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Condylarthra is an order of extinct placental mammals known primarily from the Paleocene and Eocene epochs. Condylarths are among the most characteristic Paleocene mammals and they illustrate the evolutionary level of the Paleocene mammal fauna.

When compared to today's mammals, condylarths are relatively unspecialized placental mammals. However, in comparison to their insectivorous ancestors, members of the Condylarthra show the first signs of specializing to become omnivores or even herbivores.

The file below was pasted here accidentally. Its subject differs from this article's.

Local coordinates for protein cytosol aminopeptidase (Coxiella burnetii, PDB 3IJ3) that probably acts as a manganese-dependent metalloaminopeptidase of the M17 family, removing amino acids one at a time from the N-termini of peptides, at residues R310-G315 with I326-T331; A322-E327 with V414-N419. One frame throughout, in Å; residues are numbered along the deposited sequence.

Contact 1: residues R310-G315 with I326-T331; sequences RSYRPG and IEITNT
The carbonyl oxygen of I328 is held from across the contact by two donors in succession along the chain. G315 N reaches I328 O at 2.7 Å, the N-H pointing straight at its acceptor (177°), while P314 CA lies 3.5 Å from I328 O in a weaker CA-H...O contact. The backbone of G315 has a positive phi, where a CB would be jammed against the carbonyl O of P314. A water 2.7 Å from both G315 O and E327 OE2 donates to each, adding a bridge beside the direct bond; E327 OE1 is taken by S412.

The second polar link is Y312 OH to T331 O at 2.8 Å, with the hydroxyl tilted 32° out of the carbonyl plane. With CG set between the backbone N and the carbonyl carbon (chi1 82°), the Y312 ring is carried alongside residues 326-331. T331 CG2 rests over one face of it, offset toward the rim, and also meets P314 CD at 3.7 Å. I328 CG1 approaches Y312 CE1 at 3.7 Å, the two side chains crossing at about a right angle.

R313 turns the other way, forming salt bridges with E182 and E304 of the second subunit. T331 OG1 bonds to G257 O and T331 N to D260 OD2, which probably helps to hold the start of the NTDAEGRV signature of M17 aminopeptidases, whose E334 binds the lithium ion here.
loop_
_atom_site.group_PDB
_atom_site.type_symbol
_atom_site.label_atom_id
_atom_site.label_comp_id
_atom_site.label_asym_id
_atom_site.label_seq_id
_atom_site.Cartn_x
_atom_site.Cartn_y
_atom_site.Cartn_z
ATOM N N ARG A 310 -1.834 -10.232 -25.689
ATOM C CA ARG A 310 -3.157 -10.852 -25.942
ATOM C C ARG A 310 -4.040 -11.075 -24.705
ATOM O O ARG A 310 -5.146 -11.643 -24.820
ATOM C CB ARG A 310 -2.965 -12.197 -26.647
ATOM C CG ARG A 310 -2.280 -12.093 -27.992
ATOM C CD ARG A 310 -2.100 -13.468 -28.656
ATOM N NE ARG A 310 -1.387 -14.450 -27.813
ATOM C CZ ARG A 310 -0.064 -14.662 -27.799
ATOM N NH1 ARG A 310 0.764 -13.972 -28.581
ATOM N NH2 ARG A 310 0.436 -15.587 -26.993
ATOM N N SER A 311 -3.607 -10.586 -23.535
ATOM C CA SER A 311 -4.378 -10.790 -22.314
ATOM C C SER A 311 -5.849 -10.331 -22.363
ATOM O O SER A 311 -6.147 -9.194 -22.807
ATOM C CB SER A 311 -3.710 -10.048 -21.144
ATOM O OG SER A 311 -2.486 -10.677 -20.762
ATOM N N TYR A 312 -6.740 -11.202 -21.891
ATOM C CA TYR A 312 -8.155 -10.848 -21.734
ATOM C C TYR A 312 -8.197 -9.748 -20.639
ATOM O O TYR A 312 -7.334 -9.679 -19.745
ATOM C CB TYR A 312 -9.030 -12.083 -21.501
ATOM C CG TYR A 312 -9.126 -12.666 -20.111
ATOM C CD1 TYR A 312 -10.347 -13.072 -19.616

Evolutionary history

Since larger land-bound herbivores were absent since the extinction of the dinosaurs, the shift in diet from insectivorous to more herbivorous trophic categories triggered the tremendous evolutionary radiation of the condylarths that we can observe throughout the Paleocene, resulting in the different groups of ungulates (or "hoofed mammals") that form the dominant herbivores in most Cenozoic animal communities on land, except on the island continent of Australia.

Here, the term Ungulata refers to a subgroup of placental mammals that are descendants of a common ancestor (i.e. homologous to), the most primitive...
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